Archive for the ‘john calvin’ tag
Or, at least for some.
Here is an interesting tidbit related to Halloween that I thought I would bring to light before the month turns over in about an hour.
On Oct. 31, 1517, Martin Luther pinned his famous 95 theses to the door of All Saints Church in Wittenberg, Germany, to protest, among other Catholic practices, the sale of indulgences, which allowed believers to be absolved of their sins via payment. Of course, in Luther’s day, there was nothing quite like the modern Halloween, but elements of it, including costumes and bonfires, were probably already part of the national conscious in parts of Europe.
The roots of Halloween as we know it likely began with the Celtic festival known as Samhain, which finds its origin in the Old Irish word meaning the end of summer. As lore goes, the Celts believed that on Samhain, which was presumably held between Oct. 31-Nov. 1, the border that separates the physical world from the “otherworld” — I take this to mean “spiritual world” — became permeable, thus spirits could more readily slip into this one. Apparently, the wearing of costumes fended off the “bad” spirits from bleeding through and affecting things in this world or the costumes made people appear to be bad spirits, as if the spirits couldn’t see through the guise.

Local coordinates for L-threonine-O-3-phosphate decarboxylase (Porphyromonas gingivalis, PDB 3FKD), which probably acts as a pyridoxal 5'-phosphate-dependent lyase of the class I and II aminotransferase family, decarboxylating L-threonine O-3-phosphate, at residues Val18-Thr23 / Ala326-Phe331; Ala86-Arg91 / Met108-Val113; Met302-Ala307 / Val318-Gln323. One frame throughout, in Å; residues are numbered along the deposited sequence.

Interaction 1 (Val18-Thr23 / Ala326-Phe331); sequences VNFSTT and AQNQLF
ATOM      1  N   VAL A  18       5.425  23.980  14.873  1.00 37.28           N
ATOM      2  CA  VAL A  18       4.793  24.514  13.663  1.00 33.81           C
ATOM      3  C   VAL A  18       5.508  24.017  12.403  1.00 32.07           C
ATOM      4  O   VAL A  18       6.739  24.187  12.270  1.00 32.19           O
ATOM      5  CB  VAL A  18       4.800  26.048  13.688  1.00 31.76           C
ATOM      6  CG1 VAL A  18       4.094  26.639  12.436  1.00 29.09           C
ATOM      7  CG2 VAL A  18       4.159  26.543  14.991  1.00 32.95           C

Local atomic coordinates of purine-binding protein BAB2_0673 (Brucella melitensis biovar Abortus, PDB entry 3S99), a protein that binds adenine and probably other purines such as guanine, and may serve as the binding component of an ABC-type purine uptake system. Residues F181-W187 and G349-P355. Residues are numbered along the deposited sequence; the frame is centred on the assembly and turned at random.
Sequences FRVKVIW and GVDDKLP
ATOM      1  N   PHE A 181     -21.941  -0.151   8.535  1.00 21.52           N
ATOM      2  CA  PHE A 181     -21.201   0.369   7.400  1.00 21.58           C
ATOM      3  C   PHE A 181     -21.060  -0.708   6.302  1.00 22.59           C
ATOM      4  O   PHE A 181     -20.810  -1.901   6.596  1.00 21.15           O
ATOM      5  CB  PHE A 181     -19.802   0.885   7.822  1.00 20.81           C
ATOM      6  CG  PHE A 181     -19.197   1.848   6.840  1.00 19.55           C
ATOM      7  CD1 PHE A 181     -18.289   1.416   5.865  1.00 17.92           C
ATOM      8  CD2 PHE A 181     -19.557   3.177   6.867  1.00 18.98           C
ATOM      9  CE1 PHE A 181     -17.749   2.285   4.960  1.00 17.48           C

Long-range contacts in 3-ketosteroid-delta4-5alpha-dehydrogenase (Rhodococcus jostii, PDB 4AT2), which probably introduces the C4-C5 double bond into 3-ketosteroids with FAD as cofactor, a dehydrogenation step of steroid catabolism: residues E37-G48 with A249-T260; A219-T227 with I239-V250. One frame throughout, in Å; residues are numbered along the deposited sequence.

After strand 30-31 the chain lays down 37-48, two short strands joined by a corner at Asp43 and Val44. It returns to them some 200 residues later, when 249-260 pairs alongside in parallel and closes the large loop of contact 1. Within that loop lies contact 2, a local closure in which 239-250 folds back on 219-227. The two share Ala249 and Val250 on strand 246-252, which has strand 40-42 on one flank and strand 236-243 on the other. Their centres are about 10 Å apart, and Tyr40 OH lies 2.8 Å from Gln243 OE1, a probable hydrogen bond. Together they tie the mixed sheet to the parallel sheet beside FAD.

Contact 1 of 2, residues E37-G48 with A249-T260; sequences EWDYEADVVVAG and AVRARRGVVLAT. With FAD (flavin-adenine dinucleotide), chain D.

Regardless, “Halloween” was thought to have been used first in the 16th century as a variation of All Hallows Eve, which was the day before All Hallows Day or All Saints Day, which, in contrast to the lore behind Halloween, was meant to be a celebration of all saints, both living and not. And it’s here that we come back to Luther.
It’s probably no accident that Luther chose All Hallows Eve to post his treatise on the door of All Saints Church, and we can outline the rest of the story. Luther’s actions laid the foundation for what came to be known as the Protestant Reformation, which, of course, paved the way for the Presbyterians, Wesleyans, Baptists, Quakers, Calvinists and all the rest to found their own separate doctrines. Looking back, it’s quite necessary to note that in Protestant circles today, from Methodists to Baptists to Presbyterians, almost all of those believers now seem to assume that Protestantism was the original and major religion that took root following the supposed proselytizing recounted in Acts.
Catholicism, however, was the church that eventually evolved and legalized in 313 A.D., and it’s only because of Luther, and John Calvin, that Protestantism came to be. Carried to the end, it’s no stretch to suggest that without figures like Luther, Calvin or similar figures, Presbyterians, Baptists, Methodists and others might now be Catholic Christians because that’s really the only Christian establishment that existed prior to the 16th century. Current Protestant thinking is peculiar indeed, since many of the more fervent evangelicals today suggest, and even teach, that Catholicism is misguided or outright in error and that Protestantism is the true and right religion, when in fact, for about 1,280 years, Catholicism was the only path to Christianity.